Using open-ended resources like PebbleGo and Pebble Go Next prompts students to explore ideas, create hypotheses, and draw well-researched conclusions. With over one thousand articles, students read facts, watch videos, and play games, supporting their critical thinking by allowing them to obtain and evaluate information in different ways.
Tips for Educators
Curiosity is an important driver of critical thinking. Similarly, the ability to think critically can lead to a positive feedback loop of curiosity, discovery, and innovation. Educators can support curiosity and critical thinking by implementing practices that celebrate the process of learning and questioning. Educators may consider implementing these practices in their classrooms:
Foster Project Based Learning
In a Project Based Learning (PBL) approach, students show what they learn as they journey through the unit, collaborate with peers, and assess themselves and each other. According to PBL Works, this approach supports critical thinking and curiosity because it engages students in purposeful, real-life relevant explorations of questions that are close to their interests.
Implement KWHL Charts
Instead of focusing solely on new knowledge, engage students in a process of self-reflection around what they are learning. You can do this by asking students how they made a new discovery and prompting them with questions that routinely explore what they think or believe and how they arrived at these thoughts/beliefs. KWLH charts are a great tool for supporting this! As a class or individually, use these charts for students to track what they K (know), W (want to know), L (learned), H (how they learned it, and maybe even how to learn more!).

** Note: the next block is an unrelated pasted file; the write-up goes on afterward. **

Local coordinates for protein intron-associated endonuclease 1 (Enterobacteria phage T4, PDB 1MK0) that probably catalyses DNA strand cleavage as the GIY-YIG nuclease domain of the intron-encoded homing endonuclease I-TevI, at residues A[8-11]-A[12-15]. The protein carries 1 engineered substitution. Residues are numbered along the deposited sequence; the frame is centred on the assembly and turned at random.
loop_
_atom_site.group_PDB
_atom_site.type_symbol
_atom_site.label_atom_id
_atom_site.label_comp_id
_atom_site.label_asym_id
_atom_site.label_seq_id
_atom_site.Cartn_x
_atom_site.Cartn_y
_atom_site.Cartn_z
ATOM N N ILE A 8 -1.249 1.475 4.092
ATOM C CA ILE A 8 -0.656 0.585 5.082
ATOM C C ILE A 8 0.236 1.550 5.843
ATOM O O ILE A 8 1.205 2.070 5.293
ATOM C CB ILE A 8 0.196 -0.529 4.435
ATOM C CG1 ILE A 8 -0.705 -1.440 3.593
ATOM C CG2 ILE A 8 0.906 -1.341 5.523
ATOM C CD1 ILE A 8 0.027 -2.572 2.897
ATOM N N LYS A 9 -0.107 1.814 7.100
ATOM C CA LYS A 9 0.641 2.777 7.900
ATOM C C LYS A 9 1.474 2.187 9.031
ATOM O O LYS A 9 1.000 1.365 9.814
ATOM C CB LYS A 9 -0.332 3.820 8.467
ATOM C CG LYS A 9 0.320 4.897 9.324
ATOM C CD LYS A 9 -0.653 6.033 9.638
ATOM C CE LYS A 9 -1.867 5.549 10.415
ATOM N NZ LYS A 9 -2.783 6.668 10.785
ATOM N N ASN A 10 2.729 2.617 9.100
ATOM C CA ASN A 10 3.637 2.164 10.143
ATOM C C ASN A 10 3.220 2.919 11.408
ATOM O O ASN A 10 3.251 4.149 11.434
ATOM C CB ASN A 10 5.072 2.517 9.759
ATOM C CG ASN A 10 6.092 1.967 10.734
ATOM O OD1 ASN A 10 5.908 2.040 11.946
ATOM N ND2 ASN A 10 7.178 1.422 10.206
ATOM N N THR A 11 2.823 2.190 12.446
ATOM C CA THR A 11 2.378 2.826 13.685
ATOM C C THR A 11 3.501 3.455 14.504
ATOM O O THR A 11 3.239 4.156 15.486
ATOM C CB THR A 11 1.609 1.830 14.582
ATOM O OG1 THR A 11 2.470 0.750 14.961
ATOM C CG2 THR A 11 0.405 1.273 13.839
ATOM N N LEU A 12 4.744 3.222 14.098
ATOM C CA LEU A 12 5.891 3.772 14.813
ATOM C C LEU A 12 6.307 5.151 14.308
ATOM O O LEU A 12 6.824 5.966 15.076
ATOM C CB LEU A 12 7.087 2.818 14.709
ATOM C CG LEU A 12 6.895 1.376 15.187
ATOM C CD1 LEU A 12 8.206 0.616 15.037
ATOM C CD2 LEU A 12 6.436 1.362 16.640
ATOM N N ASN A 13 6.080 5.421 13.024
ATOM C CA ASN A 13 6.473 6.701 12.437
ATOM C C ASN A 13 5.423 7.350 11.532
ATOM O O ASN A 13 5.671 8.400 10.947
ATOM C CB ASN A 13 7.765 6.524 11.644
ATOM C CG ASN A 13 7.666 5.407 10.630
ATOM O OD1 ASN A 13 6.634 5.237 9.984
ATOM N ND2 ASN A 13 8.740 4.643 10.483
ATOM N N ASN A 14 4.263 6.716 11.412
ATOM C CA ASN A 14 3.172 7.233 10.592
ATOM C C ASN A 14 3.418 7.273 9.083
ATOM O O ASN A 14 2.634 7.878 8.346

Educators can help support critical thinking by also supporting question-asking and curiosity. Teachers can encourage their students to develop questions beyond those with simple “yes or no” answers or one right solution. Students should be prompted to ask deep, personally meaningful questions and then use sources like PebbleGo to conduct research, challenge existing ideas with evidence, and communicate their own understanding.
Want to learn more about supporting critical thinking and curiosity? Check out the following resources:
- PebbleGo and Pebble Go Next (Need help getting started? Check out these YouTube tutorials)
- Getting Critical About Critical Thinking
- 7 Ways to Teach Critical Thinking in Elementary Education
- The Critical Thinking Consortium
This is the second post in an exciting blog series all about fostering curiosity in K-5 and beyond. Let us know what you want to see on Twitter, Instagram, and Facebook using #PGCuriosity. Be sure to tag the authors of this post too!
Dr. Amanda Sullivan - Twitter @AASully, Instragram @keikisullivan
Dr. Amanda Strawhacker - Twitter @ALStrawhacker, Instagram: @ALStrawhacker
Together: Twitter @theDrsAmanda